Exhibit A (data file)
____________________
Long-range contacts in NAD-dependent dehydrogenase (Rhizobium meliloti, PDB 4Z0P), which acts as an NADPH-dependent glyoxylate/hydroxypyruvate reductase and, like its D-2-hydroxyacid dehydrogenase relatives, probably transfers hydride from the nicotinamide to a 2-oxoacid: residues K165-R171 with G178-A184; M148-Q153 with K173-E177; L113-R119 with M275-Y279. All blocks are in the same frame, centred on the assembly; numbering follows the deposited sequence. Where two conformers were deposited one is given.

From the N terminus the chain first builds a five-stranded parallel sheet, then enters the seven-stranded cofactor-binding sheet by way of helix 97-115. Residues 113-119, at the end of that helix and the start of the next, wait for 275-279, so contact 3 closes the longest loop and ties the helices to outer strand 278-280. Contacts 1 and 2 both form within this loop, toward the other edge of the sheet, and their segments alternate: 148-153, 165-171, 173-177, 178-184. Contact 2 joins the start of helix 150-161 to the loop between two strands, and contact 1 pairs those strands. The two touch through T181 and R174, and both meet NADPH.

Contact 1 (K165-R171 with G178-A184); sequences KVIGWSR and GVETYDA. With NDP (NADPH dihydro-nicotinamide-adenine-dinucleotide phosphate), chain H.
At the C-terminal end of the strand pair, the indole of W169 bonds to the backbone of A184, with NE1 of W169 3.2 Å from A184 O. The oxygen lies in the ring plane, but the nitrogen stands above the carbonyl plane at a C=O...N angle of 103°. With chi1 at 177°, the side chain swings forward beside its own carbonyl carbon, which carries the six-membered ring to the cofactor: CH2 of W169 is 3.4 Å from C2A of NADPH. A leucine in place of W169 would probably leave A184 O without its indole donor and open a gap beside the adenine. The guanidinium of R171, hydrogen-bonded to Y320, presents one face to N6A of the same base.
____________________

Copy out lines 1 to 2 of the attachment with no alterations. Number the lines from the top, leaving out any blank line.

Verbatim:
Long-range contacts in NAD-dependent dehydrogenase (Rhizobium meliloti, PDB 4Z0P), which acts as an NADPH-dependent glyoxylate/hydroxypyruvate reductase and, like its D-2-hydroxyacid dehydrogenase relatives, probably transfers hydride from the nicotinamide to a 2-oxoacid: residues K165-R171 with G178-A184; M148-Q153 with K173-E177; L113-R119 with M275-Y279. All blocks are in the same frame, centred on the assembly; numbering follows the deposited sequence. Where two conformers were deposited one is given.

From the N terminus the chain first builds a five-stranded parallel sheet, then enters the seven-stranded cofactor-binding sheet by way of helix 97-115. Residues 113-119, at the end of that helix and the start of the next, wait for 275-279, so contact 3 closes the longest loop and ties the helices to outer strand 278-280. Contacts 1 and 2 both form within this loop, toward the other edge of the sheet, and their segments alternate: 148-153, 165-171, 173-177, 178-184. Contact 2 joins the start of helix 150-161 to the loop between two strands, and contact 1 pairs those strands. The two touch through T181 and R174, and both meet NADPH.